In the last 30 years, the percentage of American children who are overweight or obese has tripled. Diet-related disease, diminished academic performance and a shortened life expectancy threaten the future of our kids. According to the Centers for Disease Control and Prevention, one in three American children born in the year 2000 is on a path toward Type II diabetes. Among children of color, the figure approaches one in two. Retired Generals describe a coming crisis of national security: already, 27 percent of 17-24 year olds are ineligible for military service because of excess body fat.
This administration has placed a strong emphasis on healthy futures for our children, and rightly so: America’s sweeping epidemic of childhood obesity requires us to martial a national response. Read more
School gardens are as old as schools themselves. As Arden Bucklin-Sporer and Rachel Pringle see it, however, their return might just be the key to a modern education. Bucklin-Sporer and Pringle are the executive director and programs manager (respectively) of the San Francisco Green Schoolyard Alliance (SFGSA) and authors of the new book How to Grow a School Garden: A Complete Guide for Parents and Teachers. I spoke with them recently about the book, their network, and what it will take to change education—one green schoolyard at a time. Read more
These days, we hear more and more about our food system in crisis: contamination, obesity, poor distribution, and environmental devastation. To combat some of these issues, the school garden is a growing trend that aims to teach our kids a more direct connection to their food and eating habits. It’s actually not a new concept. During World War I and II, motivated by scarcity and national security issues, schools became major suppliers of fresh produce. Our government began the U.S. School Garden Army, promoting fruit and vegetable production, consumption, and health. But now the format has entered modern times, up against modern ailments and a larger population.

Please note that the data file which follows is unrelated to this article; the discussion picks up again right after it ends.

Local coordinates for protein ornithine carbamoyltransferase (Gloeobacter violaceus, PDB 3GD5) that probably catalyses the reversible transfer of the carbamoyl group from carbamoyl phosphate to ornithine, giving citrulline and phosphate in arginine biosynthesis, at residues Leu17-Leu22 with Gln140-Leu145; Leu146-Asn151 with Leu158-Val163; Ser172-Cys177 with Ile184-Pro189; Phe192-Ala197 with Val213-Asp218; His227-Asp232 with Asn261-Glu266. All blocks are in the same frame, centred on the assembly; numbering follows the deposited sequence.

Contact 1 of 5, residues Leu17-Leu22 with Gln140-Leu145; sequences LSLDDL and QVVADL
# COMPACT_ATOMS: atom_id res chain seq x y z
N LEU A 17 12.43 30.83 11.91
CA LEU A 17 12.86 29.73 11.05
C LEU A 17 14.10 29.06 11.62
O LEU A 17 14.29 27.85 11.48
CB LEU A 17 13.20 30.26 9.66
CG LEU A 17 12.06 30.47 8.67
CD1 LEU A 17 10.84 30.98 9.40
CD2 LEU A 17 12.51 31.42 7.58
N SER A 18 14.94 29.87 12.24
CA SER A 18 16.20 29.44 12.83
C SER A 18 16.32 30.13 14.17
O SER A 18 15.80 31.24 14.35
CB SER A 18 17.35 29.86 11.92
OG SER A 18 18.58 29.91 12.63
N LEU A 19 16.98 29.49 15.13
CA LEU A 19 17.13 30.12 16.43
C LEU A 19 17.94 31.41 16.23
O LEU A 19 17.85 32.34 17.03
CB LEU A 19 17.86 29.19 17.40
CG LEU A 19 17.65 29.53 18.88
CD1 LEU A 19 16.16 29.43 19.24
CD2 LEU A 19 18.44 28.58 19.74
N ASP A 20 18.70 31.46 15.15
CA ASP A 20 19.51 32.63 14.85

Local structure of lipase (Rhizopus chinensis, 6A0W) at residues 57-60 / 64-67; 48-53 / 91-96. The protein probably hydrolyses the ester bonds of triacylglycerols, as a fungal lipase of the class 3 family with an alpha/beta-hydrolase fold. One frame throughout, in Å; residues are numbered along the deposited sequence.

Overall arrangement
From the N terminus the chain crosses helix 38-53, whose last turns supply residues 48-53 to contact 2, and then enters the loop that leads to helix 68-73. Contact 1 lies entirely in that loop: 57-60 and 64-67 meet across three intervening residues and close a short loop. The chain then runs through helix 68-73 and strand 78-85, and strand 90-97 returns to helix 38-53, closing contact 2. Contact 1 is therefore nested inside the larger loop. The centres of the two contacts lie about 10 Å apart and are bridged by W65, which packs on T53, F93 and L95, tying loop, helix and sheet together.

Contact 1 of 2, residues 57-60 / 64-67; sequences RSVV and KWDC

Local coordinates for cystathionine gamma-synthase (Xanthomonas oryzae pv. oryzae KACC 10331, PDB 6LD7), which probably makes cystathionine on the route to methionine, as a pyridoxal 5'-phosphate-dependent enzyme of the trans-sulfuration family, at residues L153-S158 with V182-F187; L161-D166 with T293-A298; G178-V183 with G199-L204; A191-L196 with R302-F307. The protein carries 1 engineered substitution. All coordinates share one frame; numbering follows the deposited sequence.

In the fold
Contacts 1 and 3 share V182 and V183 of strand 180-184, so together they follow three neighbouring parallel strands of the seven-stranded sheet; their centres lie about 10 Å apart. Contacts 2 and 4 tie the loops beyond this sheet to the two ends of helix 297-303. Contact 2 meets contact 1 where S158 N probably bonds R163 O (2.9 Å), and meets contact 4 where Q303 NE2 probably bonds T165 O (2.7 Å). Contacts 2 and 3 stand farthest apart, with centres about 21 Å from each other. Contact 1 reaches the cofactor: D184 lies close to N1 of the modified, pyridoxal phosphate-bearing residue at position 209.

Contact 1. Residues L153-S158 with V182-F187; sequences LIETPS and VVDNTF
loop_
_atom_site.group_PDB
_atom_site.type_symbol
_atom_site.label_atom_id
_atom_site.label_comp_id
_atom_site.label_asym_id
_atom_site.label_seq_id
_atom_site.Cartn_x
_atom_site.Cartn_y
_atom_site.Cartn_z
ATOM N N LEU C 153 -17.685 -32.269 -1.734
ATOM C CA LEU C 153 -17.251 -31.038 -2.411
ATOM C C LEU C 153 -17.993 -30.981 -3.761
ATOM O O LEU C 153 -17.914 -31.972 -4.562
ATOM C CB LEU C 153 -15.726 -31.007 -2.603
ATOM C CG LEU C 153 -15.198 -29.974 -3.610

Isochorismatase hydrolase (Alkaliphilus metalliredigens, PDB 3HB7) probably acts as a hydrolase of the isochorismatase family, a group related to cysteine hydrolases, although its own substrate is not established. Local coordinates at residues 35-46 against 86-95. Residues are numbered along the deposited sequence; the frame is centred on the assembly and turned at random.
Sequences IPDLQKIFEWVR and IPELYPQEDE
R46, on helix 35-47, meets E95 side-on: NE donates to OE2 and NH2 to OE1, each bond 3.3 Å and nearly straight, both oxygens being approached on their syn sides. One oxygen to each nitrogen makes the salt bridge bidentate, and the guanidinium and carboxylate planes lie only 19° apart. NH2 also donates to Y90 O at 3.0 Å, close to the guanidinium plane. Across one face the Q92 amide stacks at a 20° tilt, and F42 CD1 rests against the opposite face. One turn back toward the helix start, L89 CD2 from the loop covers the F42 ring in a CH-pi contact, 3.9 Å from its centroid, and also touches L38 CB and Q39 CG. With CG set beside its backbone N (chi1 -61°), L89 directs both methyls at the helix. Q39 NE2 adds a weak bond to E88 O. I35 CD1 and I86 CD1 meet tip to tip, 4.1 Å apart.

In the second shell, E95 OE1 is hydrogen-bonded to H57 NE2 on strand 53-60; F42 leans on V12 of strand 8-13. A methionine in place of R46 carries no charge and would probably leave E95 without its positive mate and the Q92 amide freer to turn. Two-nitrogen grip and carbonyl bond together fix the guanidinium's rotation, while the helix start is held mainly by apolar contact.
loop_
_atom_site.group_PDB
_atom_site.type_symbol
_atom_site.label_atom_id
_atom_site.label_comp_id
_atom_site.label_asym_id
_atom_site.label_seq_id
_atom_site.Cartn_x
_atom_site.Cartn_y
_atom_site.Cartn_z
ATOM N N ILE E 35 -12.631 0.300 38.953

It is one thing to plant a few sunflowers with Kindergarteners and another to install, maintain, and implement nutrition, cooking, and ecological curriculum that ensure a lasting impact on the students. It’s not as easy as just planting some tomatoes and hoping our kids will get the message. We’ve all encountered a neglected schoolyard, tangled weeds and scorched earth, with evidence of good intention but stunted momentum. To really hit home on the important seed to fork lessons a school garden can deliver, it takes tons of work, planning, thought, and consistency…a home garden times one hundred or more. The hurdles involved are also great, from our national policies, to funding, to actual space available within our country’s concrete landscapes. Read more
When I started volunteering this winter as a garden science teacher with Washington Youth Garden, entering one 3rd-grade classroom every week to help instill knowledge and enthusiasm by the children for the wonders of nature, I had no idea that this experience would inspire me to initiate a national call for Universal School Gardens.
But when I witnessed the children’s smiles and eyes light up in the course of planting seeds and watching them sprout into seedlings and grow, my appreciation deepened for the many reasons why school gardens are gaining popularity and have an excellent track record for enhancing the educational learning and natural curiosity of young people. “Every student should be free to enjoy the incomparable thrill of tasting fresh healthy food that he or she had a direct hand in growing,” I thought, “and every school in America should sprout a garden!” Read more
As one of the teachers involved with Michelle Obama and the White House vegetable garden, I’ve been impressed with the sudden surge of public interest in the simple act of children planting seeds. At Bancroft Elementary School, where I work first and foremost as an art teacher, we know only too well the benefits children get from growing their own food.
But I don’t think the public has any inkling how hard it is for teachers to maintain school gardens like the one we have at Bancroft. Despite all the hoopla over school gardening, the truth is teachers engage in these activities at risk of their jobs. You see, gardening is not part of the mandated school curriculum. We are supposed to be teaching reading and math. As much as we believe school gardens offer a multitude of teaching opportunities, schools do very little to support us. Principals and teachers have been bluntly told that they will lose their jobs if math and reading scores don’t improve. We desperately need help. We need someone to take charge of our school gardens. Read more